Rescuers rush aid to Charley victims in Florida

 

Rescuers searched devastated communities for the dead and injured and thousands of people were homeless after Hurricane Charley shredded mobile home parks and damaged tens of thousands of buildings in southwest Florida.

"Our worst fears have come true," said Florida Governor Mr Jeb Bush, who described seeing "entire communities totally flattened."

Charley, the strongest hurricane to hit Florida in 12 years, roared in on Friday with 145 mph (233 kph) winds, striking with more ferocity and farther south than initially forecast and taking many in the area by surprise. 

It churned northeast through the state and lashed the Carolinas on Saturday, but as a weaker tropical storm.

State emergency officials said at least five people were killed in the storm, which caused widespread destruction where it first punched in around Punta Gorda, Port Charlotte and Fort Myers.

The toll appeared likely to rise as search crews edged their way through standing water and debris-clogged roads to reach dangerously unstable buildings.

"As of yet they can't get the search and rescue teams out into every possible place in order to quantify the deaths," Governor Bush said.
   
The Federal Emergency Management Agency estimated 50,000 people were in shelters and 80 percent of the buildings in Charlotte County were damaged. Many mobile homes were reduced to piles of twisted metal and smashed furniture.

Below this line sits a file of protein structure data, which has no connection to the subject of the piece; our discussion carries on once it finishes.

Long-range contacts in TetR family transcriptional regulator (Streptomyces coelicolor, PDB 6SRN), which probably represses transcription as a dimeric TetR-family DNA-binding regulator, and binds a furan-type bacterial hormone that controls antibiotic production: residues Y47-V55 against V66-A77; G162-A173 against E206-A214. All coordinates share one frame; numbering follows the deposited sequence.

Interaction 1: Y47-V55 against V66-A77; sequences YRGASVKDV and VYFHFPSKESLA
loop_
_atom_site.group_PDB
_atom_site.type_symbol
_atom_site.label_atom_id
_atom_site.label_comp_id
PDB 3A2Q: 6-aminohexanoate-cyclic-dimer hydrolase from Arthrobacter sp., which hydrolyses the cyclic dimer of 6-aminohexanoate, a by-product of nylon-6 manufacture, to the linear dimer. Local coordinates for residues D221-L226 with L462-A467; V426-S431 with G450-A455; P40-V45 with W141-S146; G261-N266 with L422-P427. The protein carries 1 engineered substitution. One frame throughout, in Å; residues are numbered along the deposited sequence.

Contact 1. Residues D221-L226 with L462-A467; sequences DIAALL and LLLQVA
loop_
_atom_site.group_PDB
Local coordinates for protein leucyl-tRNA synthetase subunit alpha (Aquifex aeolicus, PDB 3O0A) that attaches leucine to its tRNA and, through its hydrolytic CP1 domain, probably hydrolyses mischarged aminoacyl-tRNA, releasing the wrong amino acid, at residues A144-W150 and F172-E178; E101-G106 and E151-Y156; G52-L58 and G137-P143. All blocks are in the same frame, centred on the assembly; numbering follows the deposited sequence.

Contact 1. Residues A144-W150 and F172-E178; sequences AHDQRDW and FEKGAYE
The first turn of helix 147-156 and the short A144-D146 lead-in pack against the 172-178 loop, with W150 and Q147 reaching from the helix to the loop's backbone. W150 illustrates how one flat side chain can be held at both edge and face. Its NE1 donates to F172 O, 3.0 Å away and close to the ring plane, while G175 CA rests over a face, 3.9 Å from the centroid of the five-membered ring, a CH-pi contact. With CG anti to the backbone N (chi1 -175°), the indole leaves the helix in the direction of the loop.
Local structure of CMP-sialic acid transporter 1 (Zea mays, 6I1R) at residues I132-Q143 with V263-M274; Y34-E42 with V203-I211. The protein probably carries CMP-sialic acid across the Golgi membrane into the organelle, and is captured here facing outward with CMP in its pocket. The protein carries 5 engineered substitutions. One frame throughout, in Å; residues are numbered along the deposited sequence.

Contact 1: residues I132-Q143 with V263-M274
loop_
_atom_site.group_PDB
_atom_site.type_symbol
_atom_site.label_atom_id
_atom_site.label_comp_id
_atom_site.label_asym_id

Florida sought emergency housing assistance for 10,000 families. Emergency workers were bringing in food, water, cots, blankets and clothes. About 1.3 million people had no power, three cities had no running water, and nighttime curfews were imposed.

National Guard troops, power company workers and search teams streamed in to the area. But emergency services were also ravaged by the storm, complicating rescue efforts.

Six hospitals were damaged or destroyed. Coast Guard helicopters ferried the most seriously injured patients from Charlotte Regional Medical Center to a Tampa hospital.

President George W Bush declared Florida a disaster area to speed emergency aid. The president plans to visit the area today.

Forecasters had expected Charley to hit the Tampa area farther north and nearly 2 million people were told to evacuate. But the hurricane gained strength and made a last-minute turn that brought it ashore farther south, swiping people who had ignored evacuation orders because they thought they would be safe.

Charley was blamed for four deaths in Cuba and one in Jamaica as it swept through the Caribbean earlier in the week.

As a Category 4 storm - the second strongest on a scale used to rate hurricanes - Charley was one of the most dangerous storms to hit Florida. Hurricane Andrew, which hit Miami in August 1992 and caused $25 billion in damage, was a Category 5.